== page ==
|Photos from IU Theatre & Drama's Richard III|
1. How is this play related to the theme of good and bad behavior?
The play Richard III covers a fairly appalling series of events, with so many murders that any attempt to summarize the plot turns into a funeral litany. At the same time, it has its source in historical facts, albeit colorfully embroidered ones, including a highly compressed time scheme that contributes to a sense of giddy disorientation. The factual basis makes it hard to dismiss out-of-hand; it demands that we do the difficult work of making sense of actions that seem outside the realm of normal human behavior.
2. Does Richard III have any redeeming characteristics?
He is extraordinarily charismatic and eloquent; in fact, there are groups devoted to rescuing the historical reputation of King Richard III. Those who want to redeem him often consider Shakespeare’s version a smear campaign, but Shakespeare’s Richard is lively and compelling: you want to listen to him speak, and his schemes carry the audience along just as much as they do the characters onstage. Interestingly, unlike many characters we would class as villains, he does not lack empathy – his ability to persuade by playing on other characters’ foibles shows us that he can think himself into their places – but he does present himself as having the worst of all possible lots in life. Given his status, this has more than a bit of absurdity about it; it also limits his suasive force with those (like ordinary citizens, women, and children) who enjoy far lesser status.
3. What's the most challenging aspect of teaching this play or any play in which the main character is a villain?
The challenge is less about understanding the central villain, especially when he is as compelling as Richard, than it is about making sense of the people around him who seem willfully obtuse or incapable of stopping him. When a villain dominates a play, the audience finds a moral locus elsewhere, in another character or characters who seem closer to the audience’s own values. It becomes enormously frustrating to watch our substitutes, who seem to be moral characters, refuse to see or fail to act. The challenge of teaching such works lies both in honoring this impulse – because it is infuriating! – and getting beyond it, to a more productive conversation about the factors that limit our perceptions and choices.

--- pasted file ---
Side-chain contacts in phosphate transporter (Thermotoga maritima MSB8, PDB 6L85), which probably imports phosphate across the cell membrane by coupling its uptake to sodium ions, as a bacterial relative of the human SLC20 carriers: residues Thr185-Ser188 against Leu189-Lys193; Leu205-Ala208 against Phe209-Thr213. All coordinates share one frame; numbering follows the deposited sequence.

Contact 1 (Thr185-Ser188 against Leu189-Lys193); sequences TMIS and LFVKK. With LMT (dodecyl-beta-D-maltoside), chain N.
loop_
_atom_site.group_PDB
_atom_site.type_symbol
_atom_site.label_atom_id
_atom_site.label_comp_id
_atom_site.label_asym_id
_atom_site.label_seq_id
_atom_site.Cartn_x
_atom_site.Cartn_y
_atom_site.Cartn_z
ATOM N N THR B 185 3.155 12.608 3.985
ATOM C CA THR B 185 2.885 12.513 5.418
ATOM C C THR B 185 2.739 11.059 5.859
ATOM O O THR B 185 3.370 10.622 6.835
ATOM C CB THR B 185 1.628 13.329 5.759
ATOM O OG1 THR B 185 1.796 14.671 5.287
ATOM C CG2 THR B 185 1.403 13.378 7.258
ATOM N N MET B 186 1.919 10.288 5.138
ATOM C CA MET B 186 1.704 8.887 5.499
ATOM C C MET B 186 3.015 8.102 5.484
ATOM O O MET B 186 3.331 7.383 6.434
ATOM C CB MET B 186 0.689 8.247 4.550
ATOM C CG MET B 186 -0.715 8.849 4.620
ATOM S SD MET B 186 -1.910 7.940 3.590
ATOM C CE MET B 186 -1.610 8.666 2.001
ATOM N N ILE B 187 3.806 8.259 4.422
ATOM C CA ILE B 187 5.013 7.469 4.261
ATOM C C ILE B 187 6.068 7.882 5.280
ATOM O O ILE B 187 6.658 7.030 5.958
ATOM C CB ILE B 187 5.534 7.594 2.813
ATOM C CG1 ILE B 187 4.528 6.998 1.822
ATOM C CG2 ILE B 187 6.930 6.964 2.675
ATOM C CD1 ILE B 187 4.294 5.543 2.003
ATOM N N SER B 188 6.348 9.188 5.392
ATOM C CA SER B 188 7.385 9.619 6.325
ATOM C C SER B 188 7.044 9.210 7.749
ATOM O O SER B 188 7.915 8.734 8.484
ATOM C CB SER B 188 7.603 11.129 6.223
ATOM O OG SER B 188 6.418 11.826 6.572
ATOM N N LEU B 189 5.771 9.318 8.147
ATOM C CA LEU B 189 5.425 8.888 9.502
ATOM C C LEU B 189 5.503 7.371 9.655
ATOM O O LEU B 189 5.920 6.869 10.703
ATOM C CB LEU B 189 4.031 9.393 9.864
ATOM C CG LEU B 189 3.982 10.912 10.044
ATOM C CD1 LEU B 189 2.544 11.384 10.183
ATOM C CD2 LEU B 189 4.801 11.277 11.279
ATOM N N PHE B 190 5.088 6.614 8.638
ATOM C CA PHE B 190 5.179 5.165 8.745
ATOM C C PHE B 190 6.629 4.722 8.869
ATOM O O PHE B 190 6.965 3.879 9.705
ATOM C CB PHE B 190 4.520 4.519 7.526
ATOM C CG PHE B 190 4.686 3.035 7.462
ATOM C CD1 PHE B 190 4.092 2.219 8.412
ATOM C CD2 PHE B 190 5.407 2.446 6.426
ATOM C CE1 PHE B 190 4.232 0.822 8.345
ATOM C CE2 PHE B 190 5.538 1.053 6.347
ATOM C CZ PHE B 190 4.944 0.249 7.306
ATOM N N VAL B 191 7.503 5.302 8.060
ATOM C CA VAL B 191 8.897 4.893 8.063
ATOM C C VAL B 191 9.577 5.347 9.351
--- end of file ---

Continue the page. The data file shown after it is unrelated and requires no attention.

4. Your class this semester is called "Heroes and Villains in the Early Plays of Shakespeare." Which do you find more enjoyable to examine: the villains or the heroes? What is the value in studying such a reprehensible character as Richard III?
My preference is always for a mix of the two: I’m interested in the messy, flawed, complicated muddles to which we cannot find an immediate answer. The most dangerous thing, I think, is when we feel ourselves to be unimplicated by what we read, when it seems either so virtuous or so evil that we consider it completely cut off from our ordinary experiences. Good literature heightens events, of course: it delineates moral character and ethical dilemmas with a sharper outline than we usually see. But it still makes those quandaries recognizable to us, as versions of people we might know or choices we might face. By sharpening our skills of perception and analysis on characters like Richard III, we become more aware of finer shades of meaning in all kinds of moral behaviors – even if Richard’s scheme to kill almost all his family to secure the throne is far away from our own concerns.
For more information on the performances of Richard III, visit http://www.indiana.edu/~thtr/productions/2012/richardiii.shtml.
Themester 2012 Intern